Google Nexus, Google Pixel and… Nokia?
Android is the foundation for the majority of smartphones sold around the world today. However, for most manufacturers, Android as released by Google is only the starting point for their own operating system. You see, manufacturers like to give their devices a corporate identity, to help encourage customers to stick with the same brand when it is time to upgrade. In 2017, many manufacturers retain some of the look and feel of Google Android. All manufacturers must retain certain features if the device is to be certified to run Google Services and the Google Play Store, such as Android’s advanced power saving technologies, but otherwise Android is often customised in many different respects.
For the customer wanting an Android experience as Google envisioned, the solid choice has been either a Google Nexus, a Google Play Edition version or more recently the Google Pixel handset. These models use software as released by Google, which brings with it certain advantages and disadvantages. Chief advantages include that the device software is quickly updated with new versions, and that with a stock interface, things are kept smooth and quick. Disadvantages include how stock Google Android is devoid of features compared with manufacturer-tweaked software, and can be less than thoroughly optimised, especially with older models (such as the LG Google Nexus 4).
Still, despite these disadvantages, many people like the clean, stock interface and experience with a pure Google handset – myself included. Part of the reason why I prefer the clean, stock experience is that it means I can add precisely the features I want to rather than have all of a manufacturer’s useless add-ons.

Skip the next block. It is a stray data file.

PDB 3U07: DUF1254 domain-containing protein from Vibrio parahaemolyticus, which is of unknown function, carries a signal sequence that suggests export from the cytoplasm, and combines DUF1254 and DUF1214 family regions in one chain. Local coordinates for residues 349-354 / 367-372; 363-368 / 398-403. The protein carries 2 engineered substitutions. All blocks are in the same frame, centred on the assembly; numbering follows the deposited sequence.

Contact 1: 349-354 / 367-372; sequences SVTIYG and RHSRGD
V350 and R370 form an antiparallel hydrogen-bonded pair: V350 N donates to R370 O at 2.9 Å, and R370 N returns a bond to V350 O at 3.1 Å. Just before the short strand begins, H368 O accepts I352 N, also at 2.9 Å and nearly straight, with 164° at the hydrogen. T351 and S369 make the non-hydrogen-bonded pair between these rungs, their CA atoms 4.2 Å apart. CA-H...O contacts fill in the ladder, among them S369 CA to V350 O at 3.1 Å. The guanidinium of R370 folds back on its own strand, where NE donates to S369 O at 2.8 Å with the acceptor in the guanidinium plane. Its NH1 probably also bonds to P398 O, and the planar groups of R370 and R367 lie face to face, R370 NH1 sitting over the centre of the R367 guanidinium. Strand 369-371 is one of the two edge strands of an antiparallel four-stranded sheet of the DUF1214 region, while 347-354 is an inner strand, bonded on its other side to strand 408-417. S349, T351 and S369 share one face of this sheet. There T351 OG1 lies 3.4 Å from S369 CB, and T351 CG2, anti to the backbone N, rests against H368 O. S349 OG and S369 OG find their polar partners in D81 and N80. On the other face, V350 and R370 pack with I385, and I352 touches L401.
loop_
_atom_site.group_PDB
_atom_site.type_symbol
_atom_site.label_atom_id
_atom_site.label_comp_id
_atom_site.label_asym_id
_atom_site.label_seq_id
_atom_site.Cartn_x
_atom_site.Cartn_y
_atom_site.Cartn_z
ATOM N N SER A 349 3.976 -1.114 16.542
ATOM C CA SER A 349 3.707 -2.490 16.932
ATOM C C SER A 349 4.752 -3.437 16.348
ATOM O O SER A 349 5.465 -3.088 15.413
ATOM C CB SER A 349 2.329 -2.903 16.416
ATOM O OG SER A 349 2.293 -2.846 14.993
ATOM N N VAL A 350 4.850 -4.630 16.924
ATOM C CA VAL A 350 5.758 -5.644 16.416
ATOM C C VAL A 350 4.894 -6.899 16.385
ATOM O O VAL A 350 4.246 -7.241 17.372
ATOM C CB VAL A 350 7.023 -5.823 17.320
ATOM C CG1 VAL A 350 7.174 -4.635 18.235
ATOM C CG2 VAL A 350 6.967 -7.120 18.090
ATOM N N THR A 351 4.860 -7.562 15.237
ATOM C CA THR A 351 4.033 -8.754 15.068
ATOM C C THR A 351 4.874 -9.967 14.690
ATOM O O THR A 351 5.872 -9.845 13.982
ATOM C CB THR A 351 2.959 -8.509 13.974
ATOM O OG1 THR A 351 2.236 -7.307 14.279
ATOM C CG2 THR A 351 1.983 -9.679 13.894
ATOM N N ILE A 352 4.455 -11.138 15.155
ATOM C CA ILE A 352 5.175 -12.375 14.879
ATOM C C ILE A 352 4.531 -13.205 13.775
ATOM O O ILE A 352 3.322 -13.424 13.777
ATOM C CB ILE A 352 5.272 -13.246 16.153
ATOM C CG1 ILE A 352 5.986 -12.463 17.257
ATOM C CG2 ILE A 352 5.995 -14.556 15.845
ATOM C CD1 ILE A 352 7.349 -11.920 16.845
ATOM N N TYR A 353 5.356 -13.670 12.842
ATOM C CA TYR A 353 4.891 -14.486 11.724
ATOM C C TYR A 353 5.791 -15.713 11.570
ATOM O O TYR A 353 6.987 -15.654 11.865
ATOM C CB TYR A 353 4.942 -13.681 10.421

In 2017 the customer wanting the stock Android experience from a new device means paying a premium price for the Google Pixel family. These are great devices, but they are flagship grade and their price reflects this. Not everybody wants to spend $800 on a smartphone.
If you’ve read the title of this article, you’ll know that it’s time to introduce Nokia into the equation. Nokia debuted three smartphones in January 2017 (the Nokia 3, Nokia 5 and Nokia 6), which have taken around six months to reach the market around much of the world. Nokia have promised that these devices will use a stock interface and will receive rapid software updates. The company’s promise to deliver a stock experience on these devices comes with the caveat of Android needing modifications to support the microSD card slot, dual SIM code for relevant models, and the three hardware keys under the screen.
The good news is that the most expensive model, the Nokia 6, is a fraction of the cost of the Google Pixel devices. The unlocked Nokia 6 has a recommended retail price of $229, but it’s available for $179 as an Amazon Prime device with lock screen advertisements. The Nokia 6 does not have the same power as the Google Pixel but it has a reputation for being beautifully built, just like the Google Pixel.
Nokia’s three handsets look interesting on the face of it, but what of other manufacturers offering a stock-like experience? This includes companies such as Lenovo Motorola, where the Moto family of devices have a “stock plus” user interface, starting with the 2013 Moto X. I can also include the Wileyfox Swift 2, which has a very near stock user interface. There are differences between the Moto and Wileyfox software experience and the Nexus, Pixel and Nokia devices, but in terms of interface look and feel, these are difficult to spot. One of Nokia’s advantages is that the company has pledged to provide software support (in the shape of regular security updates) for these devices, which should be on everybody’s shopping list.
It’s great to see Nokia deciding to use the stock interface, and with the rumours circulating about high end Nokia smartphones being prepared for the second half of 2017, we may see the Finnish company compete with the Google Pixel on a more level playing field.